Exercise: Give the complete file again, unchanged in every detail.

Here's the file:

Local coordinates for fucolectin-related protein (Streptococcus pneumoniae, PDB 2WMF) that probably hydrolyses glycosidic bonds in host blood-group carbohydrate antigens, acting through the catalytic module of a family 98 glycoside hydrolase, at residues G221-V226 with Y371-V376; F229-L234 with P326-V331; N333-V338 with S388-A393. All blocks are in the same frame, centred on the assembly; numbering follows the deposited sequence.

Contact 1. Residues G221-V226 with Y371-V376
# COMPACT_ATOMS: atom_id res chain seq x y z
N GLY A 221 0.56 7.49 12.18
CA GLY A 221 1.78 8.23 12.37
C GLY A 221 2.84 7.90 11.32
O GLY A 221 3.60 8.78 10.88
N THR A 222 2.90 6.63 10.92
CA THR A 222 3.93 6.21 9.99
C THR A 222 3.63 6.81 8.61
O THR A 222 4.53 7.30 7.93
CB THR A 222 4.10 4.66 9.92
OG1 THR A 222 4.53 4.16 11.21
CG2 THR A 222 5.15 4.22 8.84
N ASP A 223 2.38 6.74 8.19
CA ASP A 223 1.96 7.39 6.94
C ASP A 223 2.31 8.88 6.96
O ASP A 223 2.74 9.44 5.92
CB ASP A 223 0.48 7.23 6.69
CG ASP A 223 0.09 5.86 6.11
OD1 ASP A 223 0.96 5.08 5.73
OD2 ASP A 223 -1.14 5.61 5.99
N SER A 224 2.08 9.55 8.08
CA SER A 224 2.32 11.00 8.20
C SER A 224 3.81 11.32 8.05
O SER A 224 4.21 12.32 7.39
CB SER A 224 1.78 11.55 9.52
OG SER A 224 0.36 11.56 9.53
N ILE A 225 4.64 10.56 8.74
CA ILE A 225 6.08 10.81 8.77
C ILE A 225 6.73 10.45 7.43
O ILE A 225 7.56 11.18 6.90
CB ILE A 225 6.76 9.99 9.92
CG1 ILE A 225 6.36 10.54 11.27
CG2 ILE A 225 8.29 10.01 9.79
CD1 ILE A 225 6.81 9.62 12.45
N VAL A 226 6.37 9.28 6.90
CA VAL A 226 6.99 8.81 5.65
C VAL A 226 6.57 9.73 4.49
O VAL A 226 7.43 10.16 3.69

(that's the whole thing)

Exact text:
Local coordinates for fucolectin-related protein (Streptococcus pneumoniae, PDB 2WMF) that probably hydrolyses glycosidic bonds in host blood-group carbohydrate antigens, acting through the catalytic module of a family 98 glycoside hydrolase, at residues G221-V226 with Y371-V376; F229-L234 with P326-V331; N333-V338 with S388-A393. All blocks are in the same frame, centred on the assembly; numbering follows the deposited sequence.

Contact 1. Residues G221-V226 with Y371-V376
# COMPACT_ATOMS: atom_id res chain seq x y z
N GLY A 221 0.56 7.49 12.18
CA GLY A 221 1.78 8.23 12.37
C GLY A 221 2.84 7.90 11.32
O GLY A 221 3.60 8.78 10.88
N THR A 222 2.90 6.63 10.92
CA THR A 222 3.93 6.21 9.99
C THR A 222 3.63 6.81 8.61
O THR A 222 4.53 7.30 7.93
CB THR A 222 4.10 4.66 9.92
OG1 THR A 222 4.53 4.16 11.21
CG2 THR A 222 5.15 4.22 8.84
N ASP A 223 2.38 6.74 8.19
CA ASP A 223 1.96 7.39 6.94
C ASP A 223 2.31 8.88 6.96
O ASP A 223 2.74 9.44 5.92
CB ASP A 223 0.48 7.23 6.69
CG ASP A 223 0.09 5.86 6.11
OD1 ASP A 223 0.96 5.08 5.73
OD2 ASP A 223 -1.14 5.61 5.99
N SER A 224 2.08 9.55 8.08
CA SER A 224 2.32 11.00 8.20
C SER A 224 3.81 11.32 8.05
O SER A 224 4.21 12.32 7.39
CB SER A 224 1.78 11.55 9.52
OG SER A 224 0.36 11.56 9.53
N ILE A 225 4.64 10.56 8.74
CA ILE A 225 6.08 10.81 8.77
C ILE A 225 6.73 10.45 7.43
O ILE A 225 7.56 11.18 6.90
CB ILE A 225 6.76 9.99 9.92
CG1 ILE A 225 6.36 10.54 11.27
CG2 ILE A 225 8.29 10.01 9.79
CD1 ILE A 225 6.81 9.62 12.45
N VAL A 226 6.37 9.28 6.90
CA VAL A 226 6.99 8.81 5.65
C VAL A 226 6.57 9.73 4.49
O VAL A 226 7.43 10.16 3.69